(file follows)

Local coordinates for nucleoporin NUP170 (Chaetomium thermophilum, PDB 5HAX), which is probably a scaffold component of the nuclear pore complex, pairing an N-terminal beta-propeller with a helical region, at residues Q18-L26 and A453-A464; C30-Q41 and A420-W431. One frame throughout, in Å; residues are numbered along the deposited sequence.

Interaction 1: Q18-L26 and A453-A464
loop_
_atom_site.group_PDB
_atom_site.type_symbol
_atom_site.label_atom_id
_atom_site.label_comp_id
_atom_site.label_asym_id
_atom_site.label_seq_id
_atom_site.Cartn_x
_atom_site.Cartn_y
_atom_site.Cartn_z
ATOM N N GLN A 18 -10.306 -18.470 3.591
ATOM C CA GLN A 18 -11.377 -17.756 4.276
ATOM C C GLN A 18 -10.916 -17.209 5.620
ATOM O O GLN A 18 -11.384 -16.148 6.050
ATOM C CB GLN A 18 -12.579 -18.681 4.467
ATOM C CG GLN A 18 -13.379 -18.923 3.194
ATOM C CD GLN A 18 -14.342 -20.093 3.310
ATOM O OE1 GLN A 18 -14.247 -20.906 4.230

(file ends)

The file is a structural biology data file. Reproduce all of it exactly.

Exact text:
Local coordinates for nucleoporin NUP170 (Chaetomium thermophilum, PDB 5HAX), which is probably a scaffold component of the nuclear pore complex, pairing an N-terminal beta-propeller with a helical region, at residues Q18-L26 and A453-A464; C30-Q41 and A420-W431. One frame throughout, in Å; residues are numbered along the deposited sequence.

Interaction 1: Q18-L26 and A453-A464
loop_
_atom_site.group_PDB
_atom_site.type_symbol
_atom_site.label_atom_id
_atom_site.label_comp_id
_atom_site.label_asym_id
_atom_site.label_seq_id
_atom_site.Cartn_x
_atom_site.Cartn_y
_atom_site.Cartn_z
ATOM N N GLN A 18 -10.306 -18.470 3.591
ATOM C CA GLN A 18 -11.377 -17.756 4.276
ATOM C C GLN A 18 -10.916 -17.209 5.620
ATOM O O GLN A 18 -11.384 -16.148 6.050
ATOM C CB GLN A 18 -12.579 -18.681 4.467
ATOM C CG GLN A 18 -13.379 -18.923 3.194
ATOM C CD GLN A 18 -14.342 -20.093 3.310
ATOM O OE1 GLN A 18 -14.247 -20.906 4.230